It is probably superfluous to write about the Faber-Castell 1117. Not because it is a very common pencil everybody knows about, but because this pencil is not new to the blogosphere. It has previously been reviewed at penciltalk and this isn’t its first appearance at Bleistift either: the 1117 was the supporting actor in the review of the Deli pencil sharpener 0668. So why do I write about it again? The reason is that I thought Faber-Castell stopped producing this entry level pencil – after I was unable to buy this pencil in shops that sold this specific model previously. Before you panic: Calm down, dear. The good news is that Faber-Castell confirmed that they are still making the 1117.
My guess is that the 1117 is the cheapest pencil made in Germany Probably even the cheapest pen. Today, you can find the version without ferrule and eraser for as little as € 0.20 (~ 28¢; 17p), if you buy them in Germany over the Internet. That’s a bit more than half the Internet price of a Staedtler Noris and about ¼ of a good Internet price for the Castell 9000. I bought the last few dozen in the local stationery shop Schreibwaren Jäcklein in my home town of Volkach when I went there in April. eraser-tipped 1117s for € 0.58 each (~ 82¢; 51p) and the untipped 1117s for € 0.36 each (~ 51¢; 32p). Last November I bought the eraser tipped 1117s in B for € 0.29 each (~ 41¢; 25p), online at Schule-Uni-Shop / CTK, but CTK do not stock the 1117 any more.
The lead of the 1117 could be better, there is not doubt about that, but in good Faber-Castell tradition it does last a long time before it wears down and needs sharpening. Once the pencil it dull or blunt it is, at least in my experience, less pleasant to write with. This is however quite normal for inexpensive pencils and only very few pencils would excel in this category. The 1117 is however usually quite smooth and there would be very few combinations of paper and pencil point state that would result in a scratchy writing experience. The lead could be darker, but this is again something we shouldn’t be surprised about as Faber-Castell measure and label the softness of the lead quite conservatively. The 1117 shows no problems with smudging when being erased erased. I would describe the eraser from the eraser-tipped version as “normal quality”. It performs a bit worse than the eraser of a Dixon Ticonderoga , is similar to the eraser of a General’s Semi-Hex, but much better than the white eraser of the Palomino Blackwing. In case you wonder why I picked these two for the comparison: Those pencils were just lying on my keyboard. Thanks to Sean, Kent and Adair for these.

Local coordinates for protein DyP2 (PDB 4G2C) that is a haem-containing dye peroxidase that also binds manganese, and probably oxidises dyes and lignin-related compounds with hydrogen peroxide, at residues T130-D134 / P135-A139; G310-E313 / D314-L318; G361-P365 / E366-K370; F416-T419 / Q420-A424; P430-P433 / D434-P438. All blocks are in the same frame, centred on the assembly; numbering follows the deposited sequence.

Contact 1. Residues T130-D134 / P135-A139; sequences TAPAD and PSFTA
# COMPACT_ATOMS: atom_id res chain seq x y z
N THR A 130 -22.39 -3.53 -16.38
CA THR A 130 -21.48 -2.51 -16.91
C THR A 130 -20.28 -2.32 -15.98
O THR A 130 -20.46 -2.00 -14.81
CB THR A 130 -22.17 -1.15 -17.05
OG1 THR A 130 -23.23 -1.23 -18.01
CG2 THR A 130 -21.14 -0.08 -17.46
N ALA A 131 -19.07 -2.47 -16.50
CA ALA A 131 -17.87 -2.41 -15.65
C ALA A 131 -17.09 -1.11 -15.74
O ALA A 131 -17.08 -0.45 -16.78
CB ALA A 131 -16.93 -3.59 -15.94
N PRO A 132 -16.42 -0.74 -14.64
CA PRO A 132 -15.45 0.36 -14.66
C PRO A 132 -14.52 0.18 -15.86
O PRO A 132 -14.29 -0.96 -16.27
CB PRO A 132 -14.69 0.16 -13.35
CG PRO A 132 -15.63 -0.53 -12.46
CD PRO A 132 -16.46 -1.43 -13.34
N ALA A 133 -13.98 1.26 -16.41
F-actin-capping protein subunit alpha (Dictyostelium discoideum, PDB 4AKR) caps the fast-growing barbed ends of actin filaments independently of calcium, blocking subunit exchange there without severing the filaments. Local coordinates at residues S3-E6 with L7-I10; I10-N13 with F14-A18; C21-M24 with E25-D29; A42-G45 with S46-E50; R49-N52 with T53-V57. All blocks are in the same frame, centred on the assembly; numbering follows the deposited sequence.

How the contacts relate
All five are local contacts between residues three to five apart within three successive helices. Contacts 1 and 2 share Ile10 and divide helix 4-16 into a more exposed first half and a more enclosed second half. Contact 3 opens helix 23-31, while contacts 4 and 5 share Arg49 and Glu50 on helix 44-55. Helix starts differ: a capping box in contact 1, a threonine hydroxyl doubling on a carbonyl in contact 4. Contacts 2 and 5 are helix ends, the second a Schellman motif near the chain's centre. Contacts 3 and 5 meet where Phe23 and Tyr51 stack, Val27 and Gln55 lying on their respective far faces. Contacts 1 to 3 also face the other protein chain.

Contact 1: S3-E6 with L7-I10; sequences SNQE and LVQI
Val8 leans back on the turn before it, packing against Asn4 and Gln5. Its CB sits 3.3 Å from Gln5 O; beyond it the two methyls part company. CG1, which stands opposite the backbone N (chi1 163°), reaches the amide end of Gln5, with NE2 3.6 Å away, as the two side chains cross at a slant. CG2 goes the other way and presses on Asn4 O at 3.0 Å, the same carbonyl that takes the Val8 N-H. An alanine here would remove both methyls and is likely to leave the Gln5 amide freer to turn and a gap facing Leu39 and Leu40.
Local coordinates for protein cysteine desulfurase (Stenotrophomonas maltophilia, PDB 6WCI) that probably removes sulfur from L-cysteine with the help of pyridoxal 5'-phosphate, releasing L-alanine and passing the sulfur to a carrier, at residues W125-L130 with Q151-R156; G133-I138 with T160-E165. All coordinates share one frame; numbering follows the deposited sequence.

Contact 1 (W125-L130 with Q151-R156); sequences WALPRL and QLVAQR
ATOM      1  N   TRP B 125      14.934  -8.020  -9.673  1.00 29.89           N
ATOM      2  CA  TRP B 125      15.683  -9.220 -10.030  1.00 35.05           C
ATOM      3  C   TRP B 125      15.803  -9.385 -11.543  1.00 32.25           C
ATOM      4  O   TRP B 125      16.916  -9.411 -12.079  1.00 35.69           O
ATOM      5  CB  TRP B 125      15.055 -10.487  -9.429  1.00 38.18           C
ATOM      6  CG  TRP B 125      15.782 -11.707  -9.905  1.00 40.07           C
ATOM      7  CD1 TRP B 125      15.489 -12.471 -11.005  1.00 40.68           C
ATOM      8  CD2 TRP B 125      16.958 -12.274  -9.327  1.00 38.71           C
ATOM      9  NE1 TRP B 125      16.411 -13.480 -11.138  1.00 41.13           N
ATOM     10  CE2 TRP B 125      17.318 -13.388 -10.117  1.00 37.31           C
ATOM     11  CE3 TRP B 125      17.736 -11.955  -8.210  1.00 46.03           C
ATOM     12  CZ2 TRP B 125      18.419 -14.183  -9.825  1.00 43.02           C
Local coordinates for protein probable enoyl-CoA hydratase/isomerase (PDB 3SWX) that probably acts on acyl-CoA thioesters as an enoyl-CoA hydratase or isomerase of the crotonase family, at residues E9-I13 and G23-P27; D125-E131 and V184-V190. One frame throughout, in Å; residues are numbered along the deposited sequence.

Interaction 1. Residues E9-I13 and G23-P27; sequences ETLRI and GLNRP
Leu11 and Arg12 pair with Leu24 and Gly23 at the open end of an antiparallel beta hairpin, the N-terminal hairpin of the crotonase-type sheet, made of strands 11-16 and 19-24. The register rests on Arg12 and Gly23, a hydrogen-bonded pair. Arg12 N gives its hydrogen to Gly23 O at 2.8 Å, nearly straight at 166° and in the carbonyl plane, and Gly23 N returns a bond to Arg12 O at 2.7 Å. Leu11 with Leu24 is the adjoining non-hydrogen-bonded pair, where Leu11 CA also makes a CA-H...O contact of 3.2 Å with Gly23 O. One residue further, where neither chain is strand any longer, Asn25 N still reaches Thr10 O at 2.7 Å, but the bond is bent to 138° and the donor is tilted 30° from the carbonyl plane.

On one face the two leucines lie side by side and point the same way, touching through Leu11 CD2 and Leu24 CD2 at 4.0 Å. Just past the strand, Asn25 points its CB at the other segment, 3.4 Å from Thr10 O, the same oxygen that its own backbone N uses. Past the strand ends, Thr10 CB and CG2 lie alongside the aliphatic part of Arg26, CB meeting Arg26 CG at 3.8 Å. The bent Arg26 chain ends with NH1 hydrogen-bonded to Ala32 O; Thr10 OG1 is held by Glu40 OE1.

This is an extremely cheap, or better: inexpensive, pencil and value for money is definitely excellent. Production of the 1117 started in 1991/1992 (20th anniversary soon!). When this pencil was first introduced it was unfinished, but for hygienic reasons later versions got a protective finish. The feel is however very similar to an unfinished pencil. Depending on your perspective this means that the pencil has a great grip or it is slightly too rough and therefore uncomfortable. The version without ferrule and eraser is available in 2B, B, HB and H. I have seen the eraser-tipped version in B and HB, but according to the label on the box the eraser-tipped version is available in five grades. All versions feature SV-bonded anti-break leads.
Prices: November 2010, April 2011 and June 2011
Exchange rates: June 2011
I would like to thank Ms Schaklies from Faber-Castell for the additional information about the 1117.
The photo of Ólafur handing over a pencil to Daníel has been taken from episode 8 of the great, Icelandic comedy Næturvaktin. I believe that the use of this image falls under “fair dealing” as described by the UK Copyright service.